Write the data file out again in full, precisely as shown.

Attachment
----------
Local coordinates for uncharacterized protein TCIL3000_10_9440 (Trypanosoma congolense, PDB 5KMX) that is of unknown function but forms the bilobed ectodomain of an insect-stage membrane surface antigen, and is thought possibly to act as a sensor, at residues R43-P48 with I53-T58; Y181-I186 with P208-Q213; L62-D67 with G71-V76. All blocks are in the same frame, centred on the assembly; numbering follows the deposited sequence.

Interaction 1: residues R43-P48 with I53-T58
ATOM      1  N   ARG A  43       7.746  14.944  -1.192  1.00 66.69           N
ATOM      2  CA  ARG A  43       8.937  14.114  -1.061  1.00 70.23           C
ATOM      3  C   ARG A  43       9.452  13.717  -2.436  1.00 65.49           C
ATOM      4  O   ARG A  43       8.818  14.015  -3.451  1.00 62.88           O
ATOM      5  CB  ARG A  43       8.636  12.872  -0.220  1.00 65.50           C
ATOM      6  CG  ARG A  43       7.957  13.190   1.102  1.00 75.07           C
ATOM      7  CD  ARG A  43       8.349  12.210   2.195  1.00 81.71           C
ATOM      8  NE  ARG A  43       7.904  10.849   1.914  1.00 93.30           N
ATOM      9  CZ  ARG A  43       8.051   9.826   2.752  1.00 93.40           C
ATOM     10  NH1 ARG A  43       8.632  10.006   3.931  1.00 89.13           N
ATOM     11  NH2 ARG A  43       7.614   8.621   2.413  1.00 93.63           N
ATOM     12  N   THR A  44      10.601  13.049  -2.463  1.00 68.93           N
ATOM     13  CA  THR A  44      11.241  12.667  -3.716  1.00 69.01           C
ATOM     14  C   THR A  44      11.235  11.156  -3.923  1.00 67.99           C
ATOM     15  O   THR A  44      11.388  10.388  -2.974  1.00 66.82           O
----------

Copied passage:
Local coordinates for uncharacterized protein TCIL3000_10_9440 (Trypanosoma congolense, PDB 5KMX) that is of unknown function but forms the bilobed ectodomain of an insect-stage membrane surface antigen, and is thought possibly to act as a sensor, at residues R43-P48 with I53-T58; Y181-I186 with P208-Q213; L62-D67 with G71-V76. All blocks are in the same frame, centred on the assembly; numbering follows the deposited sequence.

Interaction 1: residues R43-P48 with I53-T58
ATOM      1  N   ARG A  43       7.746  14.944  -1.192  1.00 66.69           N
ATOM      2  CA  ARG A  43       8.937  14.114  -1.061  1.00 70.23           C
ATOM      3  C   ARG A  43       9.452  13.717  -2.436  1.00 65.49           C
ATOM      4  O   ARG A  43       8.818  14.015  -3.451  1.00 62.88           O
ATOM      5  CB  ARG A  43       8.636  12.872  -0.220  1.00 65.50           C
ATOM      6  CG  ARG A  43       7.957  13.190   1.102  1.00 75.07           C
ATOM      7  CD  ARG A  43       8.349  12.210   2.195  1.00 81.71           C
ATOM      8  NE  ARG A  43       7.904  10.849   1.914  1.00 93.30           N
ATOM      9  CZ  ARG A  43       8.051   9.826   2.752  1.00 93.40           C
ATOM     10  NH1 ARG A  43       8.632  10.006   3.931  1.00 89.13           N
ATOM     11  NH2 ARG A  43       7.614   8.621   2.413  1.00 93.63           N
ATOM     12  N   THR A  44      10.601  13.049  -2.463  1.00 68.93           N
ATOM     13  CA  THR A  44      11.241  12.667  -3.716  1.00 69.01           C
ATOM     14  C   THR A  44      11.235  11.156  -3.923  1.00 67.99           C
ATOM     15  O   THR A  44      11.388  10.388  -2.974  1.00 66.82           O